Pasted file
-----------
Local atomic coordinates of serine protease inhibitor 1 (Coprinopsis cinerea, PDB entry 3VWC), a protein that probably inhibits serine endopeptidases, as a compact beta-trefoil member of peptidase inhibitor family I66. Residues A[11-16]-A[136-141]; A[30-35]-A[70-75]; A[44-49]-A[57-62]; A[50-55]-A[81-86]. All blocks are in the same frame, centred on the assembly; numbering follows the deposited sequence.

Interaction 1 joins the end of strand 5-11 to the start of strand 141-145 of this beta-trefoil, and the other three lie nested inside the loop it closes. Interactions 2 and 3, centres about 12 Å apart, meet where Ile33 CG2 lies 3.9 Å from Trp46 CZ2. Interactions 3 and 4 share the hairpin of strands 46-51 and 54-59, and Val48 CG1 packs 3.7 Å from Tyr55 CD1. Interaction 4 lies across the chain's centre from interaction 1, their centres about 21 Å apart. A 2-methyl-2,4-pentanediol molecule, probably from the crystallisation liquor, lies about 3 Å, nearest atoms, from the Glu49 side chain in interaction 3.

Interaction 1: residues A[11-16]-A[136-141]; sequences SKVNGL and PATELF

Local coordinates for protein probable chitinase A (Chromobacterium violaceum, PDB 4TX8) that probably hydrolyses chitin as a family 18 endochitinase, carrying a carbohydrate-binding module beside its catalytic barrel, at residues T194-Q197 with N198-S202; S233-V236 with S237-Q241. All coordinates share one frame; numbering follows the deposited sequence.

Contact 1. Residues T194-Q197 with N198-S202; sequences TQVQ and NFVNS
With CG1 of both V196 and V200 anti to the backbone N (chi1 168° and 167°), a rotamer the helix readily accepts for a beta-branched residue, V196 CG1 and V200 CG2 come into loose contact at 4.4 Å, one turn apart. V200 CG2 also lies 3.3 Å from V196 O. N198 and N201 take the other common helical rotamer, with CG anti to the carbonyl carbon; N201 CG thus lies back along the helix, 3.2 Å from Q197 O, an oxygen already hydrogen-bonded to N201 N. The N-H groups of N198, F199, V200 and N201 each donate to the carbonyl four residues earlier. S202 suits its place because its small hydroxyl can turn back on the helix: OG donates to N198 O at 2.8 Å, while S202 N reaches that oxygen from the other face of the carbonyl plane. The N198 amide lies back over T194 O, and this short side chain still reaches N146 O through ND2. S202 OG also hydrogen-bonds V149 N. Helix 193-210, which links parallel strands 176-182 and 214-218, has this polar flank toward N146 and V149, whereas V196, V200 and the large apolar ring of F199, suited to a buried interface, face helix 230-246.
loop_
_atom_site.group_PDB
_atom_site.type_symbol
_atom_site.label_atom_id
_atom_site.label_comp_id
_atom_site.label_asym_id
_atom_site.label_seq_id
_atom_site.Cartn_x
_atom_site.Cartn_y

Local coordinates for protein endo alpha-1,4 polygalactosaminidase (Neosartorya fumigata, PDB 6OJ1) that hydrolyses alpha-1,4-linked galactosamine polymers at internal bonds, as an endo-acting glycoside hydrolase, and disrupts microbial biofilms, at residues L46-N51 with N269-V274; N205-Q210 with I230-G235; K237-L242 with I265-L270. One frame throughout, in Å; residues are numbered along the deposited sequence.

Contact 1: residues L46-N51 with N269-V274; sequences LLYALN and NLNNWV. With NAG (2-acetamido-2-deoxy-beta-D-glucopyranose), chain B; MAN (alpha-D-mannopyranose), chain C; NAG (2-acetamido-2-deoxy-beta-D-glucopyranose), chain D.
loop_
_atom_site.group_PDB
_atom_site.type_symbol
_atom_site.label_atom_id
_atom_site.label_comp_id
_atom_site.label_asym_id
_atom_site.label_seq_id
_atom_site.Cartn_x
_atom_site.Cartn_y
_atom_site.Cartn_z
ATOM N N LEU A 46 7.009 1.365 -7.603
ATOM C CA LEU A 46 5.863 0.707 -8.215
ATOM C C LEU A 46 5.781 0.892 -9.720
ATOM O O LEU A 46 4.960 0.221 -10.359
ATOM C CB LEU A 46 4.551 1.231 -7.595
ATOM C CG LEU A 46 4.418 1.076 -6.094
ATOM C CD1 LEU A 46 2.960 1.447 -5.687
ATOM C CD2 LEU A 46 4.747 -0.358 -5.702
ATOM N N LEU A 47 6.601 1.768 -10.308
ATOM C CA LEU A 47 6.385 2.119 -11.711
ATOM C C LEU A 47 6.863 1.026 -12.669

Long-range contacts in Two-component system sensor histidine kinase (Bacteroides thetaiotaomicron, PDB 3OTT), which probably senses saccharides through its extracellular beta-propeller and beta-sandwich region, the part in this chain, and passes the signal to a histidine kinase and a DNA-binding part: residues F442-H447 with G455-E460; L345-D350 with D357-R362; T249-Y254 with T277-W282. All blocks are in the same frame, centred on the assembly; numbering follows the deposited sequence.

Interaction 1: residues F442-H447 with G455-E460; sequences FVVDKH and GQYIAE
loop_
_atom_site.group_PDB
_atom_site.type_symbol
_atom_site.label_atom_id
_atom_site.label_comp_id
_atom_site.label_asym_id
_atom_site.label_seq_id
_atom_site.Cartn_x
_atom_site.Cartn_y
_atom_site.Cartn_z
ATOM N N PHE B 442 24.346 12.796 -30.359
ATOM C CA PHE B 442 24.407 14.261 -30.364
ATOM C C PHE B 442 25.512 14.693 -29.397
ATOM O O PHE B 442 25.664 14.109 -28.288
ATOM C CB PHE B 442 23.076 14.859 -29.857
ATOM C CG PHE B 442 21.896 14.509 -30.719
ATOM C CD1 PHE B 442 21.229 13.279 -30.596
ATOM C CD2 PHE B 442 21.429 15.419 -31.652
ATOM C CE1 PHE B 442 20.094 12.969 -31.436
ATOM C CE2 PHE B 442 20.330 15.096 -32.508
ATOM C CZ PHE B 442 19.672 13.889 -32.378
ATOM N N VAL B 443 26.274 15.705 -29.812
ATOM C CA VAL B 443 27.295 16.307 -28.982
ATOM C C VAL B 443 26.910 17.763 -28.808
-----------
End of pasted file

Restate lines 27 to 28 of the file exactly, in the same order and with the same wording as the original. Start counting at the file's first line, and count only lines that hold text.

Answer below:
_atom_site.Cartn_z
ATOM N N LEU A 46 7.009 1.365 -7.603